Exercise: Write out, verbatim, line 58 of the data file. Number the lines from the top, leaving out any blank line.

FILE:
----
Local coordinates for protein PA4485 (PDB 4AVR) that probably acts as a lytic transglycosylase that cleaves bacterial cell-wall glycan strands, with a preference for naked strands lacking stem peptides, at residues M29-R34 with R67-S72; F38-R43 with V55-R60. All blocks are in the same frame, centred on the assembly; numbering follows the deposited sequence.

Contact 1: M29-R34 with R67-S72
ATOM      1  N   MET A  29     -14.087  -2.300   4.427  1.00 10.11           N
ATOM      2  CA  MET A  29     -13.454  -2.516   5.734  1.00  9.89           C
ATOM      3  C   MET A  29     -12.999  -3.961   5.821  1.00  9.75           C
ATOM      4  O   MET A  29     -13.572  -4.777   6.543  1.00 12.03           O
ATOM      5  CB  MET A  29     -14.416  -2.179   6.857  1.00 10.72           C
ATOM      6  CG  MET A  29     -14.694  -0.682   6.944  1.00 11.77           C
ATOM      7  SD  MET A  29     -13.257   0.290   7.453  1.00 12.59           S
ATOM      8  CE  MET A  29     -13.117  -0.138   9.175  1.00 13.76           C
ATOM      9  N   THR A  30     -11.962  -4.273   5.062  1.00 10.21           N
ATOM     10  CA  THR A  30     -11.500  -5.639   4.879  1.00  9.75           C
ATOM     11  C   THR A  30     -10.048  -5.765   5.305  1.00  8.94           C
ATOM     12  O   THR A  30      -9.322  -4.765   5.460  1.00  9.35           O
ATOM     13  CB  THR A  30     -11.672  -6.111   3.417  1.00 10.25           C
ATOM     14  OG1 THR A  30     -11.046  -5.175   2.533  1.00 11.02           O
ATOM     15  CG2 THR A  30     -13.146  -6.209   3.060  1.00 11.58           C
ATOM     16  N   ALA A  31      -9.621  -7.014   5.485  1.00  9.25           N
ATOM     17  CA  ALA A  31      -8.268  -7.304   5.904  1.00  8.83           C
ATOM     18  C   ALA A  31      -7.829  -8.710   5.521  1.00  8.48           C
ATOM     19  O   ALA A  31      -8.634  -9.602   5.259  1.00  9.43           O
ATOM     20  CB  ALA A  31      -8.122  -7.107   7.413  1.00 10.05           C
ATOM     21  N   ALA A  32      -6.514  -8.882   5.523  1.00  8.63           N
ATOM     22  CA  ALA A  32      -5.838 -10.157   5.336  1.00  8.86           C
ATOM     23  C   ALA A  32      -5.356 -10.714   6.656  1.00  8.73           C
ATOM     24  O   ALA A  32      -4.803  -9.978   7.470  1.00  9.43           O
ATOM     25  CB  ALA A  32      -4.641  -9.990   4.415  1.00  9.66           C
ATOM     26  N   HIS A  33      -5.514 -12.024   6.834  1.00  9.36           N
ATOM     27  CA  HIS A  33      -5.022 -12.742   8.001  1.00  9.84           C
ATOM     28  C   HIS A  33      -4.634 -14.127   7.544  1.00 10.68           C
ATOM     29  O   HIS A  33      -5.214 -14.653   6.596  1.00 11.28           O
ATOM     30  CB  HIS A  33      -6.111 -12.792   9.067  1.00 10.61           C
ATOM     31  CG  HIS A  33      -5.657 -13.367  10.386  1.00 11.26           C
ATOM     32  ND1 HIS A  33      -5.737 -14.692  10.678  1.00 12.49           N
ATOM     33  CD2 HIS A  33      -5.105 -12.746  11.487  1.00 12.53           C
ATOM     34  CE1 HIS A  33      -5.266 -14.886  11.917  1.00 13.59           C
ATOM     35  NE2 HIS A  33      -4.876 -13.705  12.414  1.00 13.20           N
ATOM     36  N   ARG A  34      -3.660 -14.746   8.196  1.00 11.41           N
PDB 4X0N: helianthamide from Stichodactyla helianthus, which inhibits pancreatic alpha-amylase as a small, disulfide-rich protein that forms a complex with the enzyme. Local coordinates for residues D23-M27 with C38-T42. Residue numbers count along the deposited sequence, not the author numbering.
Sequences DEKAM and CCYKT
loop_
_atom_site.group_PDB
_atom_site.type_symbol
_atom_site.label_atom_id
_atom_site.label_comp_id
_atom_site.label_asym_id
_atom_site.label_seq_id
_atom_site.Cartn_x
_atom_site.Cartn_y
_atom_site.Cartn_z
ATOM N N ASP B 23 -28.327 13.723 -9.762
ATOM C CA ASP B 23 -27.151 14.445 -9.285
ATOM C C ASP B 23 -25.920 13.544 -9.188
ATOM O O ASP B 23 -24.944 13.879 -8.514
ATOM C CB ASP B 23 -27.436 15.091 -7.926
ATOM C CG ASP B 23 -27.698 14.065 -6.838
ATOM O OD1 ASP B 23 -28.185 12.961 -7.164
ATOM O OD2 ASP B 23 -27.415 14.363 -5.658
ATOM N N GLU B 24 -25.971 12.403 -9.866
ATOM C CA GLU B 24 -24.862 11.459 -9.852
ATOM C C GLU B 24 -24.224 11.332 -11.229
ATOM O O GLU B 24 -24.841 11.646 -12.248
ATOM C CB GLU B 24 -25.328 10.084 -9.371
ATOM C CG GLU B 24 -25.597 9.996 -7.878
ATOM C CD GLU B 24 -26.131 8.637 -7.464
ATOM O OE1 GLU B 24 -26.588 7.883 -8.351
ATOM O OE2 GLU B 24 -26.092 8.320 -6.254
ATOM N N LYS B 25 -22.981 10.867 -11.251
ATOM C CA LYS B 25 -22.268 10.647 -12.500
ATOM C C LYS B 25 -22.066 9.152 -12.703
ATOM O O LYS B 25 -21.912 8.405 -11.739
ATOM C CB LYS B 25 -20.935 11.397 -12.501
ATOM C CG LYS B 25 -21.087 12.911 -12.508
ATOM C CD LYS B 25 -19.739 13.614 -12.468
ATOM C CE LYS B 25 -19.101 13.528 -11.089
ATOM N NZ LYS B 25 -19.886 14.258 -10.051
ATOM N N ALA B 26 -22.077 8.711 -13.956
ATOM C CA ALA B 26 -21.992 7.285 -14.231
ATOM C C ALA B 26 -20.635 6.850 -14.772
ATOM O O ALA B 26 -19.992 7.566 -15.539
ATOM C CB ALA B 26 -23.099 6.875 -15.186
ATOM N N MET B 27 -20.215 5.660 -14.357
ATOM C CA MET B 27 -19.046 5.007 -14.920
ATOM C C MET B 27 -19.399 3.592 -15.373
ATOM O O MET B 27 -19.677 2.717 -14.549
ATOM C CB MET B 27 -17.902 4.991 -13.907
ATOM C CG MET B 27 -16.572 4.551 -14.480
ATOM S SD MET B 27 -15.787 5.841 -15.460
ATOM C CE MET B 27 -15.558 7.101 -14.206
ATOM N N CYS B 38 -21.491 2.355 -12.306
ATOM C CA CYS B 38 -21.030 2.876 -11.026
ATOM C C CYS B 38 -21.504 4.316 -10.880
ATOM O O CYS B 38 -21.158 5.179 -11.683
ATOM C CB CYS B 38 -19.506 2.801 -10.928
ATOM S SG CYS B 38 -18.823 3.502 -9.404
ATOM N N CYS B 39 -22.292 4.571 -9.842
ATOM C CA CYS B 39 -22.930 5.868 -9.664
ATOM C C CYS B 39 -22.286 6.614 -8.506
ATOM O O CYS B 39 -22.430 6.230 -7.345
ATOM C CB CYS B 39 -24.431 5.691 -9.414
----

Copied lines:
ATOM O OD2 ASP B 23 -27.415 14.363 -5.658